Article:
“There is an abundance of mediocre tea category out there in the market, but importantly there is less ability on the part of the consumer to tell the difference between a good and a bad tea.” Dilhan Fernando also stated that consumers were leaning towards better deals of tea in which they are mistaking other herbs or substances as tea. “Consumers are asking for authenticity, premiumisation, sustainability but they come with a cost.” He also mentioned there is a fact of education on how which tea works for the human body.

There are lots of articles mentioning the health benefits of tea for the human body along with building immunity against COVID-19. The moderator asked Rudra Chatterjee about his opinion on this sort of perception.

Rudra Chatterjee shared his thoughts on how tea has substances which are definitely beneficial to human health. “I don’t want to sound like a scientist. Especially as a tea producer it’s going to be little like selling snake oil to make claims which haven’t been proved. Tea has anti-oxidants which are good for human health. And tea is the healthiest beverage you can drink other than water.”

The moderator asked Dilhan Fernando him if they were trying to educate people about the quality of tea.

Dilhan Fernando stated, “What we do, is probably the most rewarding but also the toughest thing to do. In the early 2000s, we set up a school called Dilmah School of Tea which travels around the world. Every week there were training sessions where we explained to people about tea, from the simple way of how to brew a perfect cup of tea. So this education is critical. But as a business, it’s not something we can do. We educated under 10 thousand people so far but it’s like a drop in the ocean. For this to properly work, we need transnational effort among tea producers with a commitment to quality.”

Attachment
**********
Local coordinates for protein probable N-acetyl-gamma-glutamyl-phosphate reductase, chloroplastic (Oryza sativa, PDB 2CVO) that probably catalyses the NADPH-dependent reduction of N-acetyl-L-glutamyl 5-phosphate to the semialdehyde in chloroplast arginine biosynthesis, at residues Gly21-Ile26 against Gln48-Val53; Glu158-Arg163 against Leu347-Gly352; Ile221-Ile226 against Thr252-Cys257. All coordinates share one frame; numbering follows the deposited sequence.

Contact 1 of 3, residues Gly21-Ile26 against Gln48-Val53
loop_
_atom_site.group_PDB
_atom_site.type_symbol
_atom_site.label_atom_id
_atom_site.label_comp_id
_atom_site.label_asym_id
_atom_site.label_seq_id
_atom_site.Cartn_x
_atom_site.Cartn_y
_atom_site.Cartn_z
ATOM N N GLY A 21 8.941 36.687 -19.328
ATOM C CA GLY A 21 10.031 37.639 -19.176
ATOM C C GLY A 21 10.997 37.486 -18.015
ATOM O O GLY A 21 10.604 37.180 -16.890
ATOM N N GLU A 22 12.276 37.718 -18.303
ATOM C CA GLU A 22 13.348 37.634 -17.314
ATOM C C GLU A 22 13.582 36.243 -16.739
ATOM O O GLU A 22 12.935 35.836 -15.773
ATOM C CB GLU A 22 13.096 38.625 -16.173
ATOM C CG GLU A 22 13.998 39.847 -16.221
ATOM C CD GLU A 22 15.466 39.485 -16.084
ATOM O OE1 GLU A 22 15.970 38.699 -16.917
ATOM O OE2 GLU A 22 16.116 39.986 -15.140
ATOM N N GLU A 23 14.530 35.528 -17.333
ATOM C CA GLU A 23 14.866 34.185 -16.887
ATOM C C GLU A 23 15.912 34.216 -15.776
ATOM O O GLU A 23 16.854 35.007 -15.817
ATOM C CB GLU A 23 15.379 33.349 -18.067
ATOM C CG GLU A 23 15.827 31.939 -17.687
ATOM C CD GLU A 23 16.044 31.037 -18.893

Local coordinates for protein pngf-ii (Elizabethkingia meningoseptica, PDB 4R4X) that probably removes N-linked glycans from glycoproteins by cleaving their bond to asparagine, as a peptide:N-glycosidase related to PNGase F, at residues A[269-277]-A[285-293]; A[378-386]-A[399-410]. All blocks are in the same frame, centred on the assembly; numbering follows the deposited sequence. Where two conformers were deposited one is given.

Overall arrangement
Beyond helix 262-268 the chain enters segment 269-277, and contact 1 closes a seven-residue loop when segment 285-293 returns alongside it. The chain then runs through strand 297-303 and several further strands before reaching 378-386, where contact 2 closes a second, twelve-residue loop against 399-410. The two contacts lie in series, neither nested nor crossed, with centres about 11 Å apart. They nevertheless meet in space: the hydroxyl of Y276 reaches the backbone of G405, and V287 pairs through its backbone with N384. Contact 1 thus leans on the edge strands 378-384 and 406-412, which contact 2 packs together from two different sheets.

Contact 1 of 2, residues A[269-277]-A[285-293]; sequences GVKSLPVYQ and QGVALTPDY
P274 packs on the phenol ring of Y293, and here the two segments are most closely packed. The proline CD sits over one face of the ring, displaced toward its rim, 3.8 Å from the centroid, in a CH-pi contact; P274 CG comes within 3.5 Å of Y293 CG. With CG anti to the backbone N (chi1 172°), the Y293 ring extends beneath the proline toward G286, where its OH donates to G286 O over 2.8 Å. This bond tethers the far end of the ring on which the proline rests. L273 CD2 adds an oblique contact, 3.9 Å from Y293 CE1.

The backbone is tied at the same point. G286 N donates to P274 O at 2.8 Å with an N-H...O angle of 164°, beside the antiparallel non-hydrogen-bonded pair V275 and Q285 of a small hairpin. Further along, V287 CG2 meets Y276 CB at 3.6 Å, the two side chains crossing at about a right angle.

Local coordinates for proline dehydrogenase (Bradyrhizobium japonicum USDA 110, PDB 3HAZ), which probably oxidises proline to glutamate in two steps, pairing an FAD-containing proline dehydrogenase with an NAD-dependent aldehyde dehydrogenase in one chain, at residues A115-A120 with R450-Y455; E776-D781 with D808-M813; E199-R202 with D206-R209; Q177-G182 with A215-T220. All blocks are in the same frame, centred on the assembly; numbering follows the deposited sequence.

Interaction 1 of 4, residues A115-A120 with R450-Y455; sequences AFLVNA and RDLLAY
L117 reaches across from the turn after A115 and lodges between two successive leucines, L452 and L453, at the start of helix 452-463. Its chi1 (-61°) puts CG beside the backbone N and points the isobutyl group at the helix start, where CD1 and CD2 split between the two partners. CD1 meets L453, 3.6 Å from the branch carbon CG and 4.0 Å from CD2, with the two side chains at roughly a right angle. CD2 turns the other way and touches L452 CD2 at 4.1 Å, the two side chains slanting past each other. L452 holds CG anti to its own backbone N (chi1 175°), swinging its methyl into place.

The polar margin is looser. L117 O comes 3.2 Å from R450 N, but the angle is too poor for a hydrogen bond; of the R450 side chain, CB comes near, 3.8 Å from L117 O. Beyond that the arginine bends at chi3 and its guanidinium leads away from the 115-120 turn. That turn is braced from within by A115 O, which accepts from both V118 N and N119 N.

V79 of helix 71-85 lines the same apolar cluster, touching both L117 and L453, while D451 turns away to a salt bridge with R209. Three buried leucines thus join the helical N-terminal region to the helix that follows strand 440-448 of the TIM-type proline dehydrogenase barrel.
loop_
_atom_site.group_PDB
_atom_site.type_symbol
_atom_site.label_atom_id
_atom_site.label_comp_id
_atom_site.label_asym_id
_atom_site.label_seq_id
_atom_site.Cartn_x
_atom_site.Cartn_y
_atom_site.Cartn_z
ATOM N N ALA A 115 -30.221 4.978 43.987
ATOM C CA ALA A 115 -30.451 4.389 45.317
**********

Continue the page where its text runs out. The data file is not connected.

Finding a rather interesting question in the chatbox about comparing coffee with tea, moderator asked Rudra Chatterjee is tea can offer variants like coffee and is it possible to convert a coffee drinker to tea.

Rudra Chatterjee mentioned that he is both a coffee and tea drinker. And there is no reason why someone can’t love both. “There is no conflict between these two beverages. Just because you drink one doesn’t mean you can’t drink the other. Tea has actually a lot of variants. Going back in history before frappuccinos and lattes, there were green tea, cold tea, and black tea including hundred more varieties of tea. Even latte is kind of a milk tea which the kind of tea we drink in India. Every region of India and even in Sri Lanka, people drink tea in different way.”

Auctioning of tea has been going on for past quite a decade. Because of the pandemic, online tea auctions are taking place in Sri Lanka. For this case, the moderator wanted Dilhan Fernando’s opinion on how this impacted the tea industry.

The Sri Lankan panelist said that this method has been quite successful for them. “They say that if there’s no change, you stagnate and eventually you die,” he stated. He also mentioned that even though this method was a success, there is a still long way to go.

On the topic of supply and demand of tea, the moderator asked The Indian panelist Rudra Chatterjee how it would be possible to fulfill the demand of tea without increasing cultivation land.

“I wish that was a challenge”, stated Rudra Chatterjee. “Over the years in India, there has been deforestation of illegal tree plantation, where tea has been planted. And during this of time, tea lands got doubled. Demand can increase but it can’t exponentially increase. Same as the case of supply.” He also showed concern towards the climate change and mentioned that because of the climate change, some tea plantations needs to be converted to forests.

As South Asia lacks the technology to test the quality of tea which is sent mostly abroad, the moderator wanted to know the view of the panelists on this topic. Both of them agreed on the subject that this region lacks the technology to do the standard testing of tea and they both mentioned that the process must be simplified.

Tea industry without a doubt, plays a vital role in south Asian economy. During these dire times, regional entrepreneurs of south Asia must gather and bring forth ideas and solutions in order to keep this industry standing on its feet.